Because the authors have spent their careers as advocates and have never served as judges, we are reluctant to speculate regarding the basis for the trial court’s exercise of discretion and the reconsideration of such significant rulings. However, all practitioners are aware that courts are not only tasked with the fair administration of justice but also with responsibility that the process appears to yield a final product that the public will embrace as a fair one. The oft-expressed notion that the quality of justice for the wealthy and influential is different from that afforded the “common man” is of great concern to all of us, but particularly to the judiciary. In a case involving a public figure as well-known and revered as Cosby, with evidence so compelling, including his well-publicized admissions under oath of repulsive deeds, a test of the fundamental fairness of our justice system was certainly framed by the media. It is understandable that such considerations might influence any of us and result in discretionary rulings outside what we would ordinarily expect.

In conclusion, the proposed addendum to our time-honored maxim about “hard cases” – that “celebrity cases make worse law” – has enormous support in this entire, sad adventure. Because of the celebrity of the accused, who was suspected of unspeakable crimes based upon evidence that was less than overwhelming, a recipe of unique decisions replaced all routine practice by everyone involved in the matter. In retrospect, each unorthodox decision is understandable considering the difficulties presented but, in combination, the serial abandonment of norms and standard practice resulted in a saga littered with “what might have beens.”

Had the original district attorney engaged in a more thorough, extensive investigation of the original charges in 2005 and found some of the Molineaux-type evidence subsequently adduced more than a decade later and elected to provide a crime victim her day in court, rather than so quickly opting to pursue an alternative path after only three weeks of review, might things have ended differently? If the same prosecutor determined that it was not his place to insinuate himself into a potential civil suit between the parties and followed the time-honored prosecutorial consideration of simply determining whether sufficient admissible evidence existed to establish that a crime had been committed by an identifiable individual – regardless of the celebrity of that person – what might have been the result? Had the procedural statutes been followed requiring judicial intervention before insulating a suspect from criminal liability, would anything have changed? If defense counsel insisted on a formal non-prosecution letter from the district attorney prior to permitting Cosby to answer the damning questions posed during his civil deposition, what might have happened? Or still, because of potential criminal liability extending beyond the border of Montgomery County, if Cosby, pursuant to the advice of counsel, continued to invoke the Fifth Amendment, what would have transpired? Would different answers to these questions and so many others as the result of the parties making decisions grounded in established criminal practice have influenced the trial judge to make different rulings that were more likely to be sustained on appeal?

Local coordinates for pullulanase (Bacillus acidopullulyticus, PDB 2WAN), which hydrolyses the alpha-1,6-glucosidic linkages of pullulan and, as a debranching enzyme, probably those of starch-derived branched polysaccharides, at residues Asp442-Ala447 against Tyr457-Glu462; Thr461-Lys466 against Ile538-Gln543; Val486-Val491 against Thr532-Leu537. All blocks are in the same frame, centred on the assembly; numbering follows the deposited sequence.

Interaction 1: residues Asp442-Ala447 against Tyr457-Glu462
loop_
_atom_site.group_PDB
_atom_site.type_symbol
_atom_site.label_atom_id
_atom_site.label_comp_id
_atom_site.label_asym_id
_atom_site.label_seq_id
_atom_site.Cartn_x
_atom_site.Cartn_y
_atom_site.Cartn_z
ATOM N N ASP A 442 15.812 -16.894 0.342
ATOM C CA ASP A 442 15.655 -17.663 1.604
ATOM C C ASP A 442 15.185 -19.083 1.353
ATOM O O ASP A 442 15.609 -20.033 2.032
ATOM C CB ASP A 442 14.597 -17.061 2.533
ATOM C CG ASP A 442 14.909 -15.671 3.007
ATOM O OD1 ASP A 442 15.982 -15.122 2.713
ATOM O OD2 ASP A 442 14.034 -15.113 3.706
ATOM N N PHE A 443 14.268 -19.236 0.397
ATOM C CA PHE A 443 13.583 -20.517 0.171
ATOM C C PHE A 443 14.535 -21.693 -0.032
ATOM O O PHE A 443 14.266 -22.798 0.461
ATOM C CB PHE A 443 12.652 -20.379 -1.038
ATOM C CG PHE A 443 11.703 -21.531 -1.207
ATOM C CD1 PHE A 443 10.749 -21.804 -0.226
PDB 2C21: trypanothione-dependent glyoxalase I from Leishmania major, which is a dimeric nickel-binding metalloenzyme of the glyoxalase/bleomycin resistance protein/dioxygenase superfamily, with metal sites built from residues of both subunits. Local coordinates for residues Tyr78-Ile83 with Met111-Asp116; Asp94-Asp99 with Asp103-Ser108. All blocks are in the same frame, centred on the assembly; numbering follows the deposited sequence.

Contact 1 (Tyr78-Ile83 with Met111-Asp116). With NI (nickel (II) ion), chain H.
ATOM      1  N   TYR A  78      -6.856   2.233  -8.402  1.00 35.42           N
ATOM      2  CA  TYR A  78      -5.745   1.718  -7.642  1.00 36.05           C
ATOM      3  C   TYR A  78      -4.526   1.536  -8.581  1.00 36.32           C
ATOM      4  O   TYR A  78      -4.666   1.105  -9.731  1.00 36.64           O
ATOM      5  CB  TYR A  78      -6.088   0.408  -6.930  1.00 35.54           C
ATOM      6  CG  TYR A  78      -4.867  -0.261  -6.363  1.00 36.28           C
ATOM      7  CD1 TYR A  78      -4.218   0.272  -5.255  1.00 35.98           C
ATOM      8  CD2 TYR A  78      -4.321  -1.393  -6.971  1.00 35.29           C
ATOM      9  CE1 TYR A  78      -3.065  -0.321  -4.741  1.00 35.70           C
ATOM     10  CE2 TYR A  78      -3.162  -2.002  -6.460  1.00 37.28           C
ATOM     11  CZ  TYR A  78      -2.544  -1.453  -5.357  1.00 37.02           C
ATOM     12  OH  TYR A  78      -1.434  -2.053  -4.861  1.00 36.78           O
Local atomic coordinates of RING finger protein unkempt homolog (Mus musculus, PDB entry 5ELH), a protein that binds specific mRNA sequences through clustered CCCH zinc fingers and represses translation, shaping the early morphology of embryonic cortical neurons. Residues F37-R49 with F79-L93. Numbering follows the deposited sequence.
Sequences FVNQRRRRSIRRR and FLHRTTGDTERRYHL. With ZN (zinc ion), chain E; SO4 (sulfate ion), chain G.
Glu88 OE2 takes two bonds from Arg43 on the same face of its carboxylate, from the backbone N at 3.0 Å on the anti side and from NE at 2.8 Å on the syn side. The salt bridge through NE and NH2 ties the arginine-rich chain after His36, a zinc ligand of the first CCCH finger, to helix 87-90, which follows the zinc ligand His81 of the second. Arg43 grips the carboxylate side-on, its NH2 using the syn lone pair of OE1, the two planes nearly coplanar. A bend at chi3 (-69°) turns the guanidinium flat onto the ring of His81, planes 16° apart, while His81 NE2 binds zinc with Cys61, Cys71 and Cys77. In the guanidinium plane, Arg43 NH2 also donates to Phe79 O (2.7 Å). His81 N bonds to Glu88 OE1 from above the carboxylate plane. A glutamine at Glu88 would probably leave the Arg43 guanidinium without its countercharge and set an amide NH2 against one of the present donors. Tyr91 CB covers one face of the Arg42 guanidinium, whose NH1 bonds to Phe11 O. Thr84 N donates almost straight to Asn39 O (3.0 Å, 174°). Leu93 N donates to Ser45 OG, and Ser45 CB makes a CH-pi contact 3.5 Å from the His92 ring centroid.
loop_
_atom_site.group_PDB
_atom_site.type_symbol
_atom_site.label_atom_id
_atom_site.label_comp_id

Of course, we can never know the answer to any of these imponderables. But what does appear to be reaffirmed is the notion that the “best practice” is the familiar practice. That when good lawyers start handling a case differently, based upon considerations that are foreign to their standard practice, no one should be surprised when an unexpected and dissatisfactory result punctuates everything that the lawyers have done.


David Louis Cohen is the current Chair of NYSBA’s Criminal Justice Section. His practice consists primarily of representing those accused of crimes in both federal and state courts. He currently is a member of NYSBA’s Executive Committee, the Committee on the State Constitution and the Legislative Policy Committee. Cohen was a member of the New York State Assembly and was counsel to Assemblyman Joseph R. Lentol, Chair of the Assembly Codes committee.

Robert J. Masters currently serves as a special assistant district attorney to Rockland County District Attorney Thomas E. Walsh II. From 1990 until 2019, he worked in the Queens County District Attorney’s Office, working primarily on homicide prosecutions and eventually serving as an executive assistant district attorney for legal affairs and as counsel to the late District Attorney Richard A. Brown. Previously, he served as a law clerk for various judges of the criminal term of the Supreme Court in both Queens and Kings County. Masters also served as Chair of the Criminal Justice Section.